Greater White-Faced Geese

The Greater White-Fronted Geese at the Sacramento National Wildlife Refuge are vastly outnumbered by the Snow Geese, though I suspect they may be the second commonest bird there in the Winter.  They are still a personal favorite, though, because I’ve only seen them once outside Northern California —a stray that got hooked up with a small flock of migrating Snow Geese.  

Usually I am more apt to get shots of them at Colusa NWR, but when we stopped at the Sacramento NWR office, they informed us that flooding had closed the auto tour at Colusa.  Informed of that, we decided to make another trip around the Sacramento auto tour.  

We didn’t see too many different birds on our second round, but it did serve as a reminder of how different lighting affects photos.  Although the light in the early morning run was challenging, to say the least, this photo taken on the far side of the tour on our first go-round might have been my favorite of the day.  The alpen glow was reflected in the rich, golden browns of the geese.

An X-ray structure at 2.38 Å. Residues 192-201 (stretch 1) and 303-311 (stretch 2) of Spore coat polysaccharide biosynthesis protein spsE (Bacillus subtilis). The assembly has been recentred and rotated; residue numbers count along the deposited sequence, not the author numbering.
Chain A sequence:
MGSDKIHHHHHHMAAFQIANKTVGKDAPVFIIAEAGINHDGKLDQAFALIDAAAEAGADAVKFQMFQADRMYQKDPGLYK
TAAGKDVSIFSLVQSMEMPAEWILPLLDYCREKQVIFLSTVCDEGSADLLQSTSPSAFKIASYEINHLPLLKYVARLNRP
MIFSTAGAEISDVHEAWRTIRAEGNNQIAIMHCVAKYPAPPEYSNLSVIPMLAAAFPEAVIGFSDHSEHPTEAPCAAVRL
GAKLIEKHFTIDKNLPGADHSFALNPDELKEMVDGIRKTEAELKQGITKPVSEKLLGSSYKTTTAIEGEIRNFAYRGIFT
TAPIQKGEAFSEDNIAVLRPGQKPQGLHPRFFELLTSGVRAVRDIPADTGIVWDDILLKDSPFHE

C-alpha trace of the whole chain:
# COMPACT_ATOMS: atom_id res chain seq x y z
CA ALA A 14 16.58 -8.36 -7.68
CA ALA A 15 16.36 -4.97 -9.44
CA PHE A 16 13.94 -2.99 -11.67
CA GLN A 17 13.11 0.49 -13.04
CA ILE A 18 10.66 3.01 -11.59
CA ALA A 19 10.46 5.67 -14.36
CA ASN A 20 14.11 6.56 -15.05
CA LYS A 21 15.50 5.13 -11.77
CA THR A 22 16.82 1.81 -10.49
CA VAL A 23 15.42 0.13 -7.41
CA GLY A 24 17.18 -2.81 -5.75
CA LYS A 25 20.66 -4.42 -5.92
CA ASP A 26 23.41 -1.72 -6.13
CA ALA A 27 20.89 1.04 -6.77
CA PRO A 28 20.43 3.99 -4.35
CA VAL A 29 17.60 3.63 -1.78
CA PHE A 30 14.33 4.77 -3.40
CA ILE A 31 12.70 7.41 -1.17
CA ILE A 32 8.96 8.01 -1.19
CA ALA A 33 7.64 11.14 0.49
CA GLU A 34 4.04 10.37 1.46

Here’s a shot taken in nearly the same area on our second trip around the refuge when it was brighter than it was in the morning, but the sun was higher in the sky.  The first shot is straight from the camera, but I had to adjust the background in the second photo because the water was almost entirely washed out.  

This final shot was taken even later in the day with the sun shining directly on their white front.  It’s hard to believe these are even the same species.

It’s easy to forget how many variables are in play when taking wildlife pictures. I usually try to get an early start because it seems like you see more birds in the morning than you do in the afternoon — and because I’m used to getting up early to get to our YMCA Tai Chi classes. Perhaps if we didn’t live in the Pacific Northwest where you’re more apt to encounter fog than early-morning sunshine, I would be more conscious of the quality of light at different times of the day. However, looking back at the shots we took on our visit to the Sacrament NWR, it’s clear that my favorite shots were those taken at sunrise.

It’s Snowing Geese

One reason I like the Sacramento National Wildlife Refuge is that both the driver and the passenger can see lots of birds, which isn’t always the case on refuge auto tours which seem built to mainly accommodate the driver’s viewing. While Leslie was seeing Bitterns, Doves, Stilts and Snipes, I was seeing Snow Geese, hundreds of Snow Geese, the commonest bird on the refuge during winter, and the attraction that originally drew me to the refuge 15 years ago.